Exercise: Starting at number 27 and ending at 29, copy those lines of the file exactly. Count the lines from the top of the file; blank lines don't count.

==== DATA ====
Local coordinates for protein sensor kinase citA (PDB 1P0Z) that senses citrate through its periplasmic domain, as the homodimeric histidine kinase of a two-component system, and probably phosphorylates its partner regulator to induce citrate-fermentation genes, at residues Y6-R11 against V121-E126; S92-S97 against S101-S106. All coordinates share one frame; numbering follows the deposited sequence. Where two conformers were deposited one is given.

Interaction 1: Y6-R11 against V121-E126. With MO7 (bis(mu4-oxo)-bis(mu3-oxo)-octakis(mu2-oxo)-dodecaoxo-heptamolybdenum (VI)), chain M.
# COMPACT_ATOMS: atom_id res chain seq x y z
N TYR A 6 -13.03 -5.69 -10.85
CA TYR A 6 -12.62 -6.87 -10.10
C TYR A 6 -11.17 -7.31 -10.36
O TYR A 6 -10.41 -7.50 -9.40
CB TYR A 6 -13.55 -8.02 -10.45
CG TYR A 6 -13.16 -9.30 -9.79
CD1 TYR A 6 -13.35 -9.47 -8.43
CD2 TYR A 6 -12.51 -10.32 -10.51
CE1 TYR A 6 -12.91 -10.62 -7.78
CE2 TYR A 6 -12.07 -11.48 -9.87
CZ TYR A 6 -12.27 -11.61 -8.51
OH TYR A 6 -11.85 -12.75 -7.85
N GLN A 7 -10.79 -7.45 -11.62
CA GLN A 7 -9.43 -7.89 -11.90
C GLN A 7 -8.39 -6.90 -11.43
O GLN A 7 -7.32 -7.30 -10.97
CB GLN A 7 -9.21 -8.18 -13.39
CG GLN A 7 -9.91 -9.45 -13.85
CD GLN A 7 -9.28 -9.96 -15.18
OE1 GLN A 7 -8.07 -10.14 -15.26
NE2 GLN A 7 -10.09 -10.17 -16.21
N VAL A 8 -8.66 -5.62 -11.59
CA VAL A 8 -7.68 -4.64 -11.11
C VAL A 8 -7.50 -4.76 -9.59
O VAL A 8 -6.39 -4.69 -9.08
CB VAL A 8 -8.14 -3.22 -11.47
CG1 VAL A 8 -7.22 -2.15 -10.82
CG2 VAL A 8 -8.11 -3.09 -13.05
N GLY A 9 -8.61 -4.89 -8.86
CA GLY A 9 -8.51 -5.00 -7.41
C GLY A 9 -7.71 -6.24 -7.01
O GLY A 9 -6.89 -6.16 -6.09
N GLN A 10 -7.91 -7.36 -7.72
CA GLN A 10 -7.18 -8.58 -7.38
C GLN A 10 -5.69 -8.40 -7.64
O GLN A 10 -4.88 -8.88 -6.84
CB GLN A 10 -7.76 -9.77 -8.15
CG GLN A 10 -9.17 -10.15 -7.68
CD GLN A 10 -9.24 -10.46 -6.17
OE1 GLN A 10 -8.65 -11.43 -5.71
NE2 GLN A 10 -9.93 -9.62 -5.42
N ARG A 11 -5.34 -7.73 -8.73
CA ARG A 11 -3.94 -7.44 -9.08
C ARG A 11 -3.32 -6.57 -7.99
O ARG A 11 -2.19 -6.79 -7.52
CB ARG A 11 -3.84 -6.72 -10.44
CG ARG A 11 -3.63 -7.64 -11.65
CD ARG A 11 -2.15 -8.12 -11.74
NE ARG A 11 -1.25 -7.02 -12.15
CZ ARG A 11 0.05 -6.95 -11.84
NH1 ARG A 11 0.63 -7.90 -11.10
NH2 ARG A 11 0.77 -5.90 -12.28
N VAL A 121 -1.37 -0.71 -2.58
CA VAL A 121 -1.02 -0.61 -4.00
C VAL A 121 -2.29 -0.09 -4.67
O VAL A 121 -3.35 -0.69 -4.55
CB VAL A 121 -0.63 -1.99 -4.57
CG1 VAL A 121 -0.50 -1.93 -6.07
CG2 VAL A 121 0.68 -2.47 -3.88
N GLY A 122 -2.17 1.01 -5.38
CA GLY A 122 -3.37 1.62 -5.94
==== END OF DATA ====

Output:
C VAL A 8 -7.50 -4.76 -9.59
O VAL A 8 -6.39 -4.69 -9.08
CB VAL A 8 -8.14 -3.22 -11.47